Behold the memoir of sex-positive rebel Kim Addonizio! This book moves from gritty/funny/sexy, to emotionally raw, in swift seamless strokes. By the end, you will feel that Kim is an old friend whom you know far too well, but who you think the world of because she's way cooler than you are. —Recommended by Jared, City Lights Books
Kim Addonizio is used to being exposed. As a writer of provocative poems and stories, she has encountered success along with snark: one critic dismissed her as "Charles Bukowski in a sundress." ("Why not Walt Whitman in a sparkly tutu?" she muses.) Now, in this utterly original memoir in essays, she opens up to chronicle the joys and indignities in the life of a writer wandering through middle age.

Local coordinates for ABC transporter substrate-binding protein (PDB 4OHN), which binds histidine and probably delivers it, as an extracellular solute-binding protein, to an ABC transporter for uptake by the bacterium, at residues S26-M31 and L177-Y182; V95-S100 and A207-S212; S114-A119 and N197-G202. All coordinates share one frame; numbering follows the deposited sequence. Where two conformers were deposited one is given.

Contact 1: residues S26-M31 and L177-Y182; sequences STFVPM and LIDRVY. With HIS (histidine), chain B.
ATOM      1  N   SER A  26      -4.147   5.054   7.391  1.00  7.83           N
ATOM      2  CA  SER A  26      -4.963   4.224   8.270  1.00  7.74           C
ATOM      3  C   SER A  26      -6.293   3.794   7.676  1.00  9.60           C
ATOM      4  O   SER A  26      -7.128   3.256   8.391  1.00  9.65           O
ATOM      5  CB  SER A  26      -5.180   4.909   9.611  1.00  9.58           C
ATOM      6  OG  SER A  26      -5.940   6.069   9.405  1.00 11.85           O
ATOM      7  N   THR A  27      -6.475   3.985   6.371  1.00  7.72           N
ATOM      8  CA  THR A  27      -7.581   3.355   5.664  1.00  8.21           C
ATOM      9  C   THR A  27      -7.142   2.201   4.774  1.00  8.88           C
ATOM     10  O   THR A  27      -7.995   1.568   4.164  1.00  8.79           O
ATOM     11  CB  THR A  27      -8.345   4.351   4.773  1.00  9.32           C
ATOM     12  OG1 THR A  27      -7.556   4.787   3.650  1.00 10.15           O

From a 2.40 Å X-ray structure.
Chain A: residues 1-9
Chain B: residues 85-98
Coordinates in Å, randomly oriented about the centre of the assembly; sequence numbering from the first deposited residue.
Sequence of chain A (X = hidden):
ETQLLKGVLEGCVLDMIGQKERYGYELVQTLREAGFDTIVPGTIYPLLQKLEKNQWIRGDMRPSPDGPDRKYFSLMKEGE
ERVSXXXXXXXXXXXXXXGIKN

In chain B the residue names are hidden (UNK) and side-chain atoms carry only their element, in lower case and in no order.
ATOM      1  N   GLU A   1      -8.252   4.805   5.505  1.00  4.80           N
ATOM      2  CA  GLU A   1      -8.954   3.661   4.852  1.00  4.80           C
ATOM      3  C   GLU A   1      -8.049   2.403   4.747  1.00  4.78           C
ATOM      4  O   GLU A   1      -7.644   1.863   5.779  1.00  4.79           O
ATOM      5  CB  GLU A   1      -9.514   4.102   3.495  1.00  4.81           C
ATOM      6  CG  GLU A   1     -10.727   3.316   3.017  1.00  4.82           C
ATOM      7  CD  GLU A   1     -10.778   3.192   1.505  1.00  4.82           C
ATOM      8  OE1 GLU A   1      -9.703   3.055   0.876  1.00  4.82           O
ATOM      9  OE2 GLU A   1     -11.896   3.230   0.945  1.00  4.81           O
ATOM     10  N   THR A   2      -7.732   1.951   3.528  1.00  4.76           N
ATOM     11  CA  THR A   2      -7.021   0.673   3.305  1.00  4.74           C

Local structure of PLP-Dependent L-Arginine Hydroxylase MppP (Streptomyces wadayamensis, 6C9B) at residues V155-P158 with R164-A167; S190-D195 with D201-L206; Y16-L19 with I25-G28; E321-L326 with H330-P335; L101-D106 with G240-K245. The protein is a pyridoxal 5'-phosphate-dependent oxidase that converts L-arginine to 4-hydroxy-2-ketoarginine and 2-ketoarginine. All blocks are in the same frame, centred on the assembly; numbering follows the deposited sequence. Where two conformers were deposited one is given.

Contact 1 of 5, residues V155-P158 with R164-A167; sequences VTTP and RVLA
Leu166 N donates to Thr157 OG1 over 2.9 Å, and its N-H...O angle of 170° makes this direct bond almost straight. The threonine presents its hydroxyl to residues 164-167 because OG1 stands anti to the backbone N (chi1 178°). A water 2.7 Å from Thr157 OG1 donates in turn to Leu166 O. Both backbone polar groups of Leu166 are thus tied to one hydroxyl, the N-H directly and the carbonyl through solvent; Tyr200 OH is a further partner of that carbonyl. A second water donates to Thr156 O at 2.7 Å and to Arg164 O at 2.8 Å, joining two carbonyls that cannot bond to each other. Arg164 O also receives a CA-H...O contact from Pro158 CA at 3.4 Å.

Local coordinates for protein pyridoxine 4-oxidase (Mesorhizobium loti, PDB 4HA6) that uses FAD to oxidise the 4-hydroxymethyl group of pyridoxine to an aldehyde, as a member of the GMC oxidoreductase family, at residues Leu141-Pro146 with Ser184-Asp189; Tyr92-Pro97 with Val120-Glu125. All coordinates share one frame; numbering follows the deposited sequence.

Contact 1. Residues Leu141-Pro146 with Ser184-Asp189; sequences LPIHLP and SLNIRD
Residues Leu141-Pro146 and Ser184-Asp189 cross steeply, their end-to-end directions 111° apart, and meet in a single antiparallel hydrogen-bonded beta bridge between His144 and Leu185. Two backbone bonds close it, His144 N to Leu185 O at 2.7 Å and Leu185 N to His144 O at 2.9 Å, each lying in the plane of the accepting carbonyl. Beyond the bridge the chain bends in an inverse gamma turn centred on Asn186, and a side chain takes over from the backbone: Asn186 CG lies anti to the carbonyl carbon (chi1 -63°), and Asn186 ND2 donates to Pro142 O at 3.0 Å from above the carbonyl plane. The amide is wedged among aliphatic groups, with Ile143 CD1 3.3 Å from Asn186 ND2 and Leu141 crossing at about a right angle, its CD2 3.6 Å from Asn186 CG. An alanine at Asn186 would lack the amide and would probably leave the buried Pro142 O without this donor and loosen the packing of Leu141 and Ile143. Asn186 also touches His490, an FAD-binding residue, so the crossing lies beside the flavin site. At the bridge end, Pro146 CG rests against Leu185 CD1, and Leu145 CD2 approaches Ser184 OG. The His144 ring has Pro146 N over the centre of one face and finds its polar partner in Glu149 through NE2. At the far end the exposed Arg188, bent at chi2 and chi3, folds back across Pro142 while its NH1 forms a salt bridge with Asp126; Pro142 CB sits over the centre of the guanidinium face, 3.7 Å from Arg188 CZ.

Addonizio vividly captures moments of inspiration at the writing desk (or bed) and adventures on the road—from a champagne-and-vodka-fueled one-night stand at a writing conference to sparsely attended readings at remote Midwestern colleges. Her crackling, unfiltered wit brings colorful life to pieces like "What Writers Do All Day," "How to Fall for a Younger Man," and "Necrophilia" (that is, sexual attraction to men who are dead inside). And she turns a tender yet still comic eye to her family: her father, who sparked her love of poetry; her mother, a former tennis champion who struggled through Parkinson's at the end of her life; and her daughter, who at a young age chanced upon some erotica she had written for Penthouse.
At once intimate and outrageous, Addonizio's memoir radiates all the wit and heartbreak and ever-sexy grittiness that her fans have come to love—and that new readers will not soon forget.